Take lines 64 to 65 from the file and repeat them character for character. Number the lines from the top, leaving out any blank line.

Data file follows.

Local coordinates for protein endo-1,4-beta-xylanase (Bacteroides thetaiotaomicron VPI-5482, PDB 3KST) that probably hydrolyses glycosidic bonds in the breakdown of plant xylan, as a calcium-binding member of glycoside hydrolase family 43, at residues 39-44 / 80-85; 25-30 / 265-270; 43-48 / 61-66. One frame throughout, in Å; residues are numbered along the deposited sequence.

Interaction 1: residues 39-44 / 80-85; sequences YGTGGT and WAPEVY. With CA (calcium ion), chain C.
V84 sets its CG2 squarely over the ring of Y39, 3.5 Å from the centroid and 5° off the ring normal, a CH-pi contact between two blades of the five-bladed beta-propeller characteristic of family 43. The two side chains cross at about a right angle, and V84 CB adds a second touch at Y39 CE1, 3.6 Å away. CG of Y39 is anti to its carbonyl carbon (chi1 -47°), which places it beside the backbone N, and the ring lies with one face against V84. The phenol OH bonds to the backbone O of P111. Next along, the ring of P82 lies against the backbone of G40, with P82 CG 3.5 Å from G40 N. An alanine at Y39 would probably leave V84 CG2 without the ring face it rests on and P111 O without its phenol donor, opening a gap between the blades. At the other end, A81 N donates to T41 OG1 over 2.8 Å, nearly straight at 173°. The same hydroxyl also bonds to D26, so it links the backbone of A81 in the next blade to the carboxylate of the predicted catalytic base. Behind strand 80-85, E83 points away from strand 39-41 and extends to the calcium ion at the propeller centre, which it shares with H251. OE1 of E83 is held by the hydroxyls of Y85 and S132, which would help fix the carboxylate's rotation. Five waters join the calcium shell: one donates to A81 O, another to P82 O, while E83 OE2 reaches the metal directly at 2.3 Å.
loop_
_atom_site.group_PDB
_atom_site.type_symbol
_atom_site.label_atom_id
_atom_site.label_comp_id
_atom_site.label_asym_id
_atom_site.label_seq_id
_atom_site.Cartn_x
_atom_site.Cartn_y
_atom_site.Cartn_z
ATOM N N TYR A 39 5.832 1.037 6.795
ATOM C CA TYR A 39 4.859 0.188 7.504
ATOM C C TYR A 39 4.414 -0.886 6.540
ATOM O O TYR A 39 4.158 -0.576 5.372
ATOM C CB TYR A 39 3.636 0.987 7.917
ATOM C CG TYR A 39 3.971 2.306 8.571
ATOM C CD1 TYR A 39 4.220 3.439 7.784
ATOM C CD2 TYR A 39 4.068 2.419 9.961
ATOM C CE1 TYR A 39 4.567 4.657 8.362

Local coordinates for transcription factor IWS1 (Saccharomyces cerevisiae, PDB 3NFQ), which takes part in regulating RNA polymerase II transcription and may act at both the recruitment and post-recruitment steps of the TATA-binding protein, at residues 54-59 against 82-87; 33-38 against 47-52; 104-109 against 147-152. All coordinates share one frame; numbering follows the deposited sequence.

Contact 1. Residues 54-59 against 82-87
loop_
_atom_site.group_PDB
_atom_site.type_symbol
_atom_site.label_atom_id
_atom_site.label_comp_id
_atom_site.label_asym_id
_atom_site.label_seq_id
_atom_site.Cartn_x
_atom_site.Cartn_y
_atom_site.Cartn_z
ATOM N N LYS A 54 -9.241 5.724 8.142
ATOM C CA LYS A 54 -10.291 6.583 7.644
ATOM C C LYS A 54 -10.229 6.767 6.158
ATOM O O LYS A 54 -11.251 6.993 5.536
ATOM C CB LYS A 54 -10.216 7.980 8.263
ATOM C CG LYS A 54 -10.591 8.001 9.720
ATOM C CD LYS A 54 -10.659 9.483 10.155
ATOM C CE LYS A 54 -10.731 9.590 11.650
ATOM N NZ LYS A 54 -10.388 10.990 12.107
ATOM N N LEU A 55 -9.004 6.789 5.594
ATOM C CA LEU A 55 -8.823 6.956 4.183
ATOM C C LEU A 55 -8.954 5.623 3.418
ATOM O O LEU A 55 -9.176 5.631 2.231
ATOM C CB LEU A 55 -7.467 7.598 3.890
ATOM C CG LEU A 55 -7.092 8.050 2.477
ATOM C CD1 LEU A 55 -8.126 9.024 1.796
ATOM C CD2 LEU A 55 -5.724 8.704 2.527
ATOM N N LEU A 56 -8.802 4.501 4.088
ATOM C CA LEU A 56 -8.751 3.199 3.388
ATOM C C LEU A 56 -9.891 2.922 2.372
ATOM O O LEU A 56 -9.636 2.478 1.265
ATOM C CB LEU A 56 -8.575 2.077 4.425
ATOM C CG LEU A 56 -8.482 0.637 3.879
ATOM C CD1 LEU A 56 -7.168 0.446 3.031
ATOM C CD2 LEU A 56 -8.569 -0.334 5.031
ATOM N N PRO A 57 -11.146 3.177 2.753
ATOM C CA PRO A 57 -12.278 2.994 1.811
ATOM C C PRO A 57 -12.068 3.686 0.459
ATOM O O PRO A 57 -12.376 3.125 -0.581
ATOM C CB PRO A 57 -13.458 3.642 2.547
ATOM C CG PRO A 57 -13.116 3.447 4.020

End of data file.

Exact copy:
ATOM C CB PRO A 57 -13.458 3.642 2.547
ATOM C CG PRO A 57 -13.116 3.447 4.020